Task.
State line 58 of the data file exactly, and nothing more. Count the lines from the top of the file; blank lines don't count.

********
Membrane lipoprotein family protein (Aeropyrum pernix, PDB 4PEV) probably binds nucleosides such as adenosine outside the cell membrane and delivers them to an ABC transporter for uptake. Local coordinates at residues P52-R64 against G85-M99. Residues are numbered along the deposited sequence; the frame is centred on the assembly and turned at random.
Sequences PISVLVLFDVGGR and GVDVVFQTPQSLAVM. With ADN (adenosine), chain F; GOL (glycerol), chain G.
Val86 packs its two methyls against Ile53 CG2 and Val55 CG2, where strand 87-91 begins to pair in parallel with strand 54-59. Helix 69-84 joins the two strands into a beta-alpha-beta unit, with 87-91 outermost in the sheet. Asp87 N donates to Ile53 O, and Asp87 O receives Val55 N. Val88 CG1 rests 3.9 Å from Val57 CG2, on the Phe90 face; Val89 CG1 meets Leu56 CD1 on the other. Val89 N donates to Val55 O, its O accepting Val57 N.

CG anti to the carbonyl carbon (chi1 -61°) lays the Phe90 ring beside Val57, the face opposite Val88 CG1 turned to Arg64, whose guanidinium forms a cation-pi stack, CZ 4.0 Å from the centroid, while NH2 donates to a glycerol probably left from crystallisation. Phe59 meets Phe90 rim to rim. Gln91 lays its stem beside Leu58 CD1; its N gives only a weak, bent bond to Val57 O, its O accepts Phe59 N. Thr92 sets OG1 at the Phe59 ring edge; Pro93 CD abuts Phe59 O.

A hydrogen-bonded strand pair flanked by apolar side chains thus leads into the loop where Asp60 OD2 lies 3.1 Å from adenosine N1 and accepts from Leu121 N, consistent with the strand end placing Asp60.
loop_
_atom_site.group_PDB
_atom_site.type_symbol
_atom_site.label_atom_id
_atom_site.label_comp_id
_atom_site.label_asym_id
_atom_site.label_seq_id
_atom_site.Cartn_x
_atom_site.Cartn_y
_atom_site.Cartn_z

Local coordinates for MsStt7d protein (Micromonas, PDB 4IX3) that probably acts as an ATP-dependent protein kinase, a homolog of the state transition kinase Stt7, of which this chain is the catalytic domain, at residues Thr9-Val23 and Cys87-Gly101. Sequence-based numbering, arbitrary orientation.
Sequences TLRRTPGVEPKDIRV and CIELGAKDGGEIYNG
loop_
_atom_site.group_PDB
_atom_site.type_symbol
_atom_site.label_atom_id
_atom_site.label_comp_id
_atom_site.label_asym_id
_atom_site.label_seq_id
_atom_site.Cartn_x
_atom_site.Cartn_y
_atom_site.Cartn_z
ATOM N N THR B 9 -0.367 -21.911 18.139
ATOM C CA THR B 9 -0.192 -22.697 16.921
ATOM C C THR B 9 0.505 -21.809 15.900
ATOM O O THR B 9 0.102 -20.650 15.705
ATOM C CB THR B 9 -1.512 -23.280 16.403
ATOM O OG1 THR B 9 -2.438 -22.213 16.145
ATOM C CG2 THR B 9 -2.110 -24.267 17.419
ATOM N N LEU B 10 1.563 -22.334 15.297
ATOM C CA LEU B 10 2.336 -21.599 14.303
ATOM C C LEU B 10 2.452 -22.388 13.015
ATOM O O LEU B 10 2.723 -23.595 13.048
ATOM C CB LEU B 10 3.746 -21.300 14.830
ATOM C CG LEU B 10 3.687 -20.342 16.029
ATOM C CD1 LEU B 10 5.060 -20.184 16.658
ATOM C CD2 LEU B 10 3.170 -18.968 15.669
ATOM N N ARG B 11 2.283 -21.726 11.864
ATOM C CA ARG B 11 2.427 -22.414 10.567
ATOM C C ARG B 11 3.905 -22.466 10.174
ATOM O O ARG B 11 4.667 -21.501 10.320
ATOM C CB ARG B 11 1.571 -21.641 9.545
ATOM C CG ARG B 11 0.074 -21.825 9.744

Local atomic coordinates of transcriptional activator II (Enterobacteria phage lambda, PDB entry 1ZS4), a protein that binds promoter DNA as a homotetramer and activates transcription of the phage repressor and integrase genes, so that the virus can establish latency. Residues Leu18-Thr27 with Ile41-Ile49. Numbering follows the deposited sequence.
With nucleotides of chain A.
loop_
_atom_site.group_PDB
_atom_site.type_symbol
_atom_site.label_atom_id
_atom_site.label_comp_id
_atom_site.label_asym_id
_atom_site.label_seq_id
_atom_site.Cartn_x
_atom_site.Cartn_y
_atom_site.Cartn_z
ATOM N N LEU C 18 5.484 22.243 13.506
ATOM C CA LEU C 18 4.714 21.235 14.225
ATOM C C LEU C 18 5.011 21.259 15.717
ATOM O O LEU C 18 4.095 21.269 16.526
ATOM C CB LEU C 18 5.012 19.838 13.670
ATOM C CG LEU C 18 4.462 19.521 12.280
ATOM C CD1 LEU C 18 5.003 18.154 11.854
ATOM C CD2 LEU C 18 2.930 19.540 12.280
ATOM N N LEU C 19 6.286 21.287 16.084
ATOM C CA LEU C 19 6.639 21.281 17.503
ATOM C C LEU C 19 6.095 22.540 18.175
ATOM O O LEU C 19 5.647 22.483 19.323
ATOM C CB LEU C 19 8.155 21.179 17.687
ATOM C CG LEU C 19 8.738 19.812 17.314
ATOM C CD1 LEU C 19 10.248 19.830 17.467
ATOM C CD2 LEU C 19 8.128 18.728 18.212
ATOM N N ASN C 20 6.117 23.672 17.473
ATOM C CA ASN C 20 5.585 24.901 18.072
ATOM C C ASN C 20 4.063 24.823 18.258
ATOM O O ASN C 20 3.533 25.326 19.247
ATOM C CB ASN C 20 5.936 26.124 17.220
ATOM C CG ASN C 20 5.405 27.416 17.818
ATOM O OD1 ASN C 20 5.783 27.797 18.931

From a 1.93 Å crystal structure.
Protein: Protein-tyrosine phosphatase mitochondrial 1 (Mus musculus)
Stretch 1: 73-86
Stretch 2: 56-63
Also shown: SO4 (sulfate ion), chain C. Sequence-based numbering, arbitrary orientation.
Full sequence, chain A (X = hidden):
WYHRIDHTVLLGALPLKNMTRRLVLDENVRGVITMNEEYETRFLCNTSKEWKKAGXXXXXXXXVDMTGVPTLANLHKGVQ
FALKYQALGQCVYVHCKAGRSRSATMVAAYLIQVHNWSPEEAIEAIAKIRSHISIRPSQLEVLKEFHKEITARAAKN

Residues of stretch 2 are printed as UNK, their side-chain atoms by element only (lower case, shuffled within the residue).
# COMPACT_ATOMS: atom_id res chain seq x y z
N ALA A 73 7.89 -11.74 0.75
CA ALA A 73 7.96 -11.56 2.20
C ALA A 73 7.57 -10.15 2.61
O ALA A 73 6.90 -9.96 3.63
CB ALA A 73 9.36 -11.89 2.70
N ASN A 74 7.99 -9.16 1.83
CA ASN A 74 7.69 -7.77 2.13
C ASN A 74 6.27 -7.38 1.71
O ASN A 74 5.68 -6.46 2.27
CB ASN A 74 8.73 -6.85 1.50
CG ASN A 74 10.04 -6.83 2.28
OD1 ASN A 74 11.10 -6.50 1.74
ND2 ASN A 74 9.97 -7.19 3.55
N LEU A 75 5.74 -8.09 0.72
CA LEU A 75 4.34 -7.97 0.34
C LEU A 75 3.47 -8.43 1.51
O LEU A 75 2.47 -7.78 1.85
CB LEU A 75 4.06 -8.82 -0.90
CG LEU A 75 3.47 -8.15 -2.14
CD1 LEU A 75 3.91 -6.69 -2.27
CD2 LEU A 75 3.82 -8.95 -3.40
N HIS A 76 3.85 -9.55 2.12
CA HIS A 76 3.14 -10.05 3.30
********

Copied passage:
_atom_site.Cartn_x